Another shortlisted project, Níall McLaughlin Architects’ Sultan Nazrin Shah Centre for the University of Oxford, like the two aforementioned projects, articulated light in spectacular fashion. The project provided a lecture theater, a student learning space, seminar rooms, and a dance studio of immense quality and leads by example the quality of spaces students deserve.
London studio Henley Halebrown’s Chadwick Hall student accommodation for the University of Roehampton, the final project on the list, did the same. A win for the project could have sent a message about what the standard of student housing in the U.K. should be. The majority of current student housing stock is dire. With space standards for student housing thrown out of the window due to it being temporary accommodation, the area has become a safe bet for investors looking to cram as many units in for a guaranteed profit.
A message, in fact, was sent, coming in explicit form from RIBA President Ben Derbyshire. “This building is a profound expression of confidence in British architecture—and perfectly illustrates why the U.K. is the profession’s global capital,” he said in a statement. “This role and reputation must be maintained, despite the political uncertainty of Brexit.”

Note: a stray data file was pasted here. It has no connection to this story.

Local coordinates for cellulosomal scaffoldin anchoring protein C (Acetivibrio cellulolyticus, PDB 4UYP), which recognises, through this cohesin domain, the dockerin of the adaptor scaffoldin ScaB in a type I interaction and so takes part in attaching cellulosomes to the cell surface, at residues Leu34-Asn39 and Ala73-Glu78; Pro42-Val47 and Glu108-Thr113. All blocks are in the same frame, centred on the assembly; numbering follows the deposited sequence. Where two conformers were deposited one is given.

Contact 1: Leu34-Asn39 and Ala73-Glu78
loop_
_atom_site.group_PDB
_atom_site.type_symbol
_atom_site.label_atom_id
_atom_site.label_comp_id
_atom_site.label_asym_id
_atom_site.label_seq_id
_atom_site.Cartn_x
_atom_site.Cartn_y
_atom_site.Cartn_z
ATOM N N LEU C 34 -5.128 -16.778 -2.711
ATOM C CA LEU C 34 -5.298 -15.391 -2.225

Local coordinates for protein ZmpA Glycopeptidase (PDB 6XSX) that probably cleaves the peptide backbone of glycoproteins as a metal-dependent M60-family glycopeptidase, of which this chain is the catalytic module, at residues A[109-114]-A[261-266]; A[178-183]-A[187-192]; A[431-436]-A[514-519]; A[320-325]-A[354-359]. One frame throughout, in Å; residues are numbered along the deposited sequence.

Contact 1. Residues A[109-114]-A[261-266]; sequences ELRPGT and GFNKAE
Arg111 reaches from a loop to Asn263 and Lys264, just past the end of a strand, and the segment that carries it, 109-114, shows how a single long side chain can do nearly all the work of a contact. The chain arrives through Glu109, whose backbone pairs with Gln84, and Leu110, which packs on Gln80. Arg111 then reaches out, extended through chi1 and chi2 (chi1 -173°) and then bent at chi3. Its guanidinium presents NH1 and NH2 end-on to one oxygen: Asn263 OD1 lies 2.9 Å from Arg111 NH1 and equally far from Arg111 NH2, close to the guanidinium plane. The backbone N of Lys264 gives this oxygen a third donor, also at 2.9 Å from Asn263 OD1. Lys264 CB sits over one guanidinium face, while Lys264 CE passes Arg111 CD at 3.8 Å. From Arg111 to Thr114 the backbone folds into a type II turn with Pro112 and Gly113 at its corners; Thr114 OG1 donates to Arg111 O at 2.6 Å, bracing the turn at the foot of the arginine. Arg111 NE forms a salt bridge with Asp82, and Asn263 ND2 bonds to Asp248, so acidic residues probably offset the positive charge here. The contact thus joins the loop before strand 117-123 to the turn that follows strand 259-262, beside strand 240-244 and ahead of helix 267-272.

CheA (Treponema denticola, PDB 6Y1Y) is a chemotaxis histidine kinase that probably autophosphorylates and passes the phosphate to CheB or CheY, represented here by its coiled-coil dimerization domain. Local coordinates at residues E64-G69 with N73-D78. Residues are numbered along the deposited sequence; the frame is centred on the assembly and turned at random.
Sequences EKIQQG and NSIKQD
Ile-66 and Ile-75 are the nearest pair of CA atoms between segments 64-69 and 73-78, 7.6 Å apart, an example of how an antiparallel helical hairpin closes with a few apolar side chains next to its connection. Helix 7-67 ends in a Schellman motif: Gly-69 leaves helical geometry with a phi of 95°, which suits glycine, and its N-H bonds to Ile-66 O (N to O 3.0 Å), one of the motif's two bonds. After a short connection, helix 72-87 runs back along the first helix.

This, however, feels like a lazy excuse to award a project the Stirling Prize. Defaulting to listing “Brexit” as a reason should not be in the criteria. Neither should sustainability, a high standard of which should be a baseline for all shortlisted projects. Let BREEAM (the U.K. equivalent of LEED) deal with recognizing that.
The RIBA Stirling Prize doesn’t have to send any message, though. It just has to recognize the best building, and this it has not done.